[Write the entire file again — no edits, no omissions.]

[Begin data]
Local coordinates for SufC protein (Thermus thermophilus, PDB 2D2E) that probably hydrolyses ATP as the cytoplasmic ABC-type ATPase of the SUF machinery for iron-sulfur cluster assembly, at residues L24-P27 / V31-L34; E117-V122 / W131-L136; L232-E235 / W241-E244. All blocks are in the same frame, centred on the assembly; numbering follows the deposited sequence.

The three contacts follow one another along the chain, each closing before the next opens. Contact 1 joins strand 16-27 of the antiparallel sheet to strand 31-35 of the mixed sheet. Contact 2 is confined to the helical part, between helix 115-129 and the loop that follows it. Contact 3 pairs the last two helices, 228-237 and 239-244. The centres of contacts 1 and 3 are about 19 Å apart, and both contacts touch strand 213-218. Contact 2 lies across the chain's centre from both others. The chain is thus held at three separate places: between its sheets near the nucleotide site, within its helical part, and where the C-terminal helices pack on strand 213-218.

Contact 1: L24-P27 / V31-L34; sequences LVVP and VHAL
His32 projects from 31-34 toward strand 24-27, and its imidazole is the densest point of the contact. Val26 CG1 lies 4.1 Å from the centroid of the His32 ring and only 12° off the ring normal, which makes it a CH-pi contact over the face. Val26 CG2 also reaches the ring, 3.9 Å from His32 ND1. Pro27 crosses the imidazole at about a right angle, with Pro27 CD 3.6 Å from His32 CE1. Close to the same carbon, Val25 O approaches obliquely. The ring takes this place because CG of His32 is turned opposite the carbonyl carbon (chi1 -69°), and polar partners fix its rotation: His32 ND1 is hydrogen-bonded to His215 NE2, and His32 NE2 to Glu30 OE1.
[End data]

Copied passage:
Local coordinates for SufC protein (Thermus thermophilus, PDB 2D2E) that probably hydrolyses ATP as the cytoplasmic ABC-type ATPase of the SUF machinery for iron-sulfur cluster assembly, at residues L24-P27 / V31-L34; E117-V122 / W131-L136; L232-E235 / W241-E244. All blocks are in the same frame, centred on the assembly; numbering follows the deposited sequence.

The three contacts follow one another along the chain, each closing before the next opens. Contact 1 joins strand 16-27 of the antiparallel sheet to strand 31-35 of the mixed sheet. Contact 2 is confined to the helical part, between helix 115-129 and the loop that follows it. Contact 3 pairs the last two helices, 228-237 and 239-244. The centres of contacts 1 and 3 are about 19 Å apart, and both contacts touch strand 213-218. Contact 2 lies across the chain's centre from both others. The chain is thus held at three separate places: between its sheets near the nucleotide site, within its helical part, and where the C-terminal helices pack on strand 213-218.

Contact 1: L24-P27 / V31-L34; sequences LVVP and VHAL
His32 projects from 31-34 toward strand 24-27, and its imidazole is the densest point of the contact. Val26 CG1 lies 4.1 Å from the centroid of the His32 ring and only 12° off the ring normal, which makes it a CH-pi contact over the face. Val26 CG2 also reaches the ring, 3.9 Å from His32 ND1. Pro27 crosses the imidazole at about a right angle, with Pro27 CD 3.6 Å from His32 CE1. Close to the same carbon, Val25 O approaches obliquely. The ring takes this place because CG of His32 is turned opposite the carbonyl carbon (chi1 -69°), and polar partners fix its rotation: His32 ND1 is hydrogen-bonded to His215 NE2, and His32 NE2 to Glu30 OE1.